AbstractThe modulation of defect-controlled leaching kinetics of a radionuclide and radionuclide surrogate from metal-organic frameworks (MOFs) was probed for the first time and compared with porous functionalized silica-based materials, revealing an unprecedented re-adsorption phenomenon. On a series of zirconium-based MOFs as model systems, we demonstrated the ability to capture and retain >99% of the transuranic 241Am radionuclide after one week of storage. We report the possibility to tailor radionuclide release kinetics in MOFs through framework defects as a function of postsynthetically installed organic ligands including cationchelating crown-ether-based linkers. Based on comprehensive analysis using spectroscopy (extended X-ray absorption fine structure, UV-vis, Fourier-transform infrared, inductively coupled plasma mass spectrometry, NMR), X-ray crystallography (single crystals and powders), and theoretical calculations (nine kinetics models and structure simulations), we demonstrate that synergy of radionuclide integration methods, topological restrictions, postsynthetic scaffold modification, and defect engineering, a combination that is inaccessible in any other platform, could be used for fine tuning and fundamental studies of radionuclide leaching kinetics; resulting in the possibility to advance the nuclear waste administration sector.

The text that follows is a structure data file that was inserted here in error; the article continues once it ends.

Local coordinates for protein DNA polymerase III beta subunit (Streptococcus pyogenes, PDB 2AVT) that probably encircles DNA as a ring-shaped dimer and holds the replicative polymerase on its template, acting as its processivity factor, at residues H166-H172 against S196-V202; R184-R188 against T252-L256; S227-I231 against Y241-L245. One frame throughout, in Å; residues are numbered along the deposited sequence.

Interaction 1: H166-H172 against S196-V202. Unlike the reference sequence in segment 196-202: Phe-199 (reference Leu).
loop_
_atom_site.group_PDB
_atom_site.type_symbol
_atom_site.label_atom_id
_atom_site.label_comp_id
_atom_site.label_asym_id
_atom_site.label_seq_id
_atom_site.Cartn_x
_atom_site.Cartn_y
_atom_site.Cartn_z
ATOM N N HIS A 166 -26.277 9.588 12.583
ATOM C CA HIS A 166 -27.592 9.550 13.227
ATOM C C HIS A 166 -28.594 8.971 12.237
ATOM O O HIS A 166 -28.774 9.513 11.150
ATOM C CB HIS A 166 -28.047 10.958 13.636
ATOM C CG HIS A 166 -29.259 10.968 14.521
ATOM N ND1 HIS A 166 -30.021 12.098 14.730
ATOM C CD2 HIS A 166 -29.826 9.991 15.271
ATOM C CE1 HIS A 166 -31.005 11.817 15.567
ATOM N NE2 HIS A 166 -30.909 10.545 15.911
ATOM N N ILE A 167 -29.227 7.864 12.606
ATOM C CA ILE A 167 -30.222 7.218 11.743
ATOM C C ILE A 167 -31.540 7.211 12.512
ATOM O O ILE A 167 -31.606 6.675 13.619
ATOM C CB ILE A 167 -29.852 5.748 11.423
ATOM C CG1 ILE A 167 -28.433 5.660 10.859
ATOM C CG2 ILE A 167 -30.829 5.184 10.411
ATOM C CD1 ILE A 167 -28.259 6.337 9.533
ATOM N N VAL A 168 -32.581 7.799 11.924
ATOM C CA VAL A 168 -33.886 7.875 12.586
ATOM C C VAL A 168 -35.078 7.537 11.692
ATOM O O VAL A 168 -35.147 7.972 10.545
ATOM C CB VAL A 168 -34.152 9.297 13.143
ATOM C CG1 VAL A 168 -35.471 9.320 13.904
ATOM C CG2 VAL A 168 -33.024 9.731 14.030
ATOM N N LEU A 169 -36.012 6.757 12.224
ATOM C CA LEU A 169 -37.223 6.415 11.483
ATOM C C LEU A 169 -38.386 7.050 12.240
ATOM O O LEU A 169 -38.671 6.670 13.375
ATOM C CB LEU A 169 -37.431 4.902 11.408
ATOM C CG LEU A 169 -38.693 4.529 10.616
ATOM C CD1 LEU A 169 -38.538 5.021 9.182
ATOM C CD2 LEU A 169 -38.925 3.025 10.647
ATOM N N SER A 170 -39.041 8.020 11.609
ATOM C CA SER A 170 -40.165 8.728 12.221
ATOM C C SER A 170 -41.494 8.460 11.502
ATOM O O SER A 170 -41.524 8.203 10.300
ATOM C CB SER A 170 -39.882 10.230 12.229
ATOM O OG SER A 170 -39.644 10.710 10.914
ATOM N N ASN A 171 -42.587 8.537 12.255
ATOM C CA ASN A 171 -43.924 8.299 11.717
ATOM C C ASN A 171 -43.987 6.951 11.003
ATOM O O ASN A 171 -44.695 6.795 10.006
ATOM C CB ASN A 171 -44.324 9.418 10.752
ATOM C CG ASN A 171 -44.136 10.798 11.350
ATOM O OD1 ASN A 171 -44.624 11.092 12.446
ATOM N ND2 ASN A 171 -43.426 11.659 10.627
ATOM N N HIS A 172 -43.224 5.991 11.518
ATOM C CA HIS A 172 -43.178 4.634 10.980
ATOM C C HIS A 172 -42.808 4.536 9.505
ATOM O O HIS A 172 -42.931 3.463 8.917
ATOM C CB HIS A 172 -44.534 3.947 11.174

Published: October 11, 2022